Hey, a Croc!

Maybe I should wear my Crocs. I didn’t even want Crocs. My wife bought them, mainly because I was the only one left who didn’t have Crocs. I don’t even get the appeal. Are they comfortable? Not any more so than just not wearing them. And what’s with all the holes? I can see my feet! Doesn’t that mean it’s time to buy shoes? And what’s with the flimsy rubber strap? Is it supposed to go in front of the foot? Is it supposed to go behind? Nobody’s sure!

At least Crocs are better than flip-flops. When I was growing up, I had those flip-flops with that thing between the toes. Really? There was no other way to get them to stay on?

I hated those. I wore them to camp one year, and I have painful memories of trudging downhill in them to go swimming in the lake, which they made us do like it was some ancient summer tradition, even though this is why pools were invented, and I decided to wear slippers in the water because I was afraid of stepping on a fish. I don’t know how slippers would have prevented me from stepping on a fish, but at least it would have offered protection were the fish to retaliate, so long as it only tried to bite the very bottom of my foot. Not that they would have protected me anyway, because flip-flops float, which is what I discovered when I got into the lake and said, “Hey look! There’s a slipper floating next to me! Oh wait, that’s mine.”

Hey, I could wear my bedroom slippers that I never wear! The kind that make it look like I killed two cartoon characters and strapped them to my feet!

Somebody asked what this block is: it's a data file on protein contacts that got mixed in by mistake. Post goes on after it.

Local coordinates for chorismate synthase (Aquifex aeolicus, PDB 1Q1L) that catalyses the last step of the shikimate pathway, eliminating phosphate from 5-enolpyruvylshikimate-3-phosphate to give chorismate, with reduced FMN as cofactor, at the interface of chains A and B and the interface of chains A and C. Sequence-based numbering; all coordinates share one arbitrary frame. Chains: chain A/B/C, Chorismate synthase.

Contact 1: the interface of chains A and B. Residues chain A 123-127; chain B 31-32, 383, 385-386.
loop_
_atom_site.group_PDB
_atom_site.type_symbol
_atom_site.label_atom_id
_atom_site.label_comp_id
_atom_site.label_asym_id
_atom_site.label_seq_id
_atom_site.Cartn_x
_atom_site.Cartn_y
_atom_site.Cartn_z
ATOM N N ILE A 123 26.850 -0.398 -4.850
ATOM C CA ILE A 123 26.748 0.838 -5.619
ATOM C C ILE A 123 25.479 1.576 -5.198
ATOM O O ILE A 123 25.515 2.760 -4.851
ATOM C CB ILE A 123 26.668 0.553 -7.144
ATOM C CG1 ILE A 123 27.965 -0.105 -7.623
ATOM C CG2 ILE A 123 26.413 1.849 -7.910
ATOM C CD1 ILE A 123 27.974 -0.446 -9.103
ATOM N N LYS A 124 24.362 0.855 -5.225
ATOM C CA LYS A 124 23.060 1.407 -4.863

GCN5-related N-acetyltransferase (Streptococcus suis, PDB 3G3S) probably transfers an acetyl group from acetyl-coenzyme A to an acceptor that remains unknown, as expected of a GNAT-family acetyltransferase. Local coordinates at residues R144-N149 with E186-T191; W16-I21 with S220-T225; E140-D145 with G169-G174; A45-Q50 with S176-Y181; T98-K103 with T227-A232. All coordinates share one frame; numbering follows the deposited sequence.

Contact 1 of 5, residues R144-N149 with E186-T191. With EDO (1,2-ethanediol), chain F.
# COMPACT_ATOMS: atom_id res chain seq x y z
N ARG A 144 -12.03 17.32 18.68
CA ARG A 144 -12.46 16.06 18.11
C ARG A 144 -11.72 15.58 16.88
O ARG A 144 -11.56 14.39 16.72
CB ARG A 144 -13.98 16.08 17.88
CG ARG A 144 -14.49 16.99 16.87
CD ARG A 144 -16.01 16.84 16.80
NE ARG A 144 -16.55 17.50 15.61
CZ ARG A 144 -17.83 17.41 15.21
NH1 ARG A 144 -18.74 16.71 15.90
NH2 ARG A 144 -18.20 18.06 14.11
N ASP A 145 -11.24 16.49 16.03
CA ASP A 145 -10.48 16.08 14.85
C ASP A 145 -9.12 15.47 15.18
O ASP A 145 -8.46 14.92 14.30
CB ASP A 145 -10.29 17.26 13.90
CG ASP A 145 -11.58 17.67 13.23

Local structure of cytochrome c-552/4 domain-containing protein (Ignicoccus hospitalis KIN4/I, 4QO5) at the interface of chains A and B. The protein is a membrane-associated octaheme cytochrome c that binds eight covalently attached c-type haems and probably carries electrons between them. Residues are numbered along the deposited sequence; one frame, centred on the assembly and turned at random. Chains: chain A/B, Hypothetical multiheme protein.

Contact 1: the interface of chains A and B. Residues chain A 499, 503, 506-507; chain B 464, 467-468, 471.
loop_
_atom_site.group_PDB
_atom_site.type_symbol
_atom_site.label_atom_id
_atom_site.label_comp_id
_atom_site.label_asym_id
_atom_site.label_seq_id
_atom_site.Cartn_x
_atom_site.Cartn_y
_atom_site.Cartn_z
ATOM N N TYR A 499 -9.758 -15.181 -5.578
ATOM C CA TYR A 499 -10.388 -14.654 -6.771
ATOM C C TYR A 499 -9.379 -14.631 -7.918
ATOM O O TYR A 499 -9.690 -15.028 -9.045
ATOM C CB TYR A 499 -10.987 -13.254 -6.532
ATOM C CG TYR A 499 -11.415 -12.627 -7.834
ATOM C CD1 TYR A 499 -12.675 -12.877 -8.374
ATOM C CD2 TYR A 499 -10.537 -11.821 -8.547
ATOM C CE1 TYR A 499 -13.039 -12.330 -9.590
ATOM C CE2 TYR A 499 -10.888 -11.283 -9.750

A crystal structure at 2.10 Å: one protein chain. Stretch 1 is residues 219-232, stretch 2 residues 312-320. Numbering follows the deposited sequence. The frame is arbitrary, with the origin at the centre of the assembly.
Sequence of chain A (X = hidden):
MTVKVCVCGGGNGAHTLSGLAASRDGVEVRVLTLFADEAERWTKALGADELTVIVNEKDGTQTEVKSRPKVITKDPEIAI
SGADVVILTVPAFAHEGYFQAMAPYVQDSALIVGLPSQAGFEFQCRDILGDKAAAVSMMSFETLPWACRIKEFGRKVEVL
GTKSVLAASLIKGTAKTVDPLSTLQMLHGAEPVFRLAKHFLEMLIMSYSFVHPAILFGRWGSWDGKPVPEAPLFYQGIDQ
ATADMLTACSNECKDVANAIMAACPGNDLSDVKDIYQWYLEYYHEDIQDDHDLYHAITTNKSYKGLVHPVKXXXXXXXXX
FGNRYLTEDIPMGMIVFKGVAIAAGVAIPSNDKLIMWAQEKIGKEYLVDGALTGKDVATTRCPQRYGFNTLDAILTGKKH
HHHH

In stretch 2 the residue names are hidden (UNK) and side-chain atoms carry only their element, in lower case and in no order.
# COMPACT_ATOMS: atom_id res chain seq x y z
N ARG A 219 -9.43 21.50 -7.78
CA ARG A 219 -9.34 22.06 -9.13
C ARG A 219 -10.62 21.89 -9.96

How could I have only one sneaker? It’s like those displays at the shoe store. Whenever the stores get a shipment that is missing one shoe, they just leave its match on top of the display to remind them to call and complain, and then all the customers come in and think it’s a sample. And by “sample,” I mean as in, “This is what the shoe looks like.” Not as in, “Samples! Take only one!”

Actually, there are thieves in New York who’ve been helping themselves to the shoe-store samples.

What? Before Yom Kippur?

Actually, they do it all year.

But what do they do with one shoe, right? Are they selling it for people who broke their toes, so they have something to wear on the foot that’s not in one of those weird slipper things?

Actually, according to the article I read, these thieves case the stores beforehand and figure out which stores display left shoes and which ones display right shoes. I bet you never noticed that all the single shoes in a given store are all for the same foot, right? Neither did I. I think that’s because that’s not the one we try on.

So the thieves go to one store, steal a shoe, and then hop on over to the other store, and walk off with that one. It’s a two-step plan.

Some store managers said that they’ve had 50 shoes stolen in a year, some worth as much as $350 (per shoe?).

But maybe I should go see if the sneaker store has any loaners. If I can remember which store sells the one I need. v

Mordechai Schmutter is a weekly humor columnist for Hamodia and is the author of four books, published by Israel Book Shop. He also does freelance writing for hire. You can send any questions, comments, or ideas to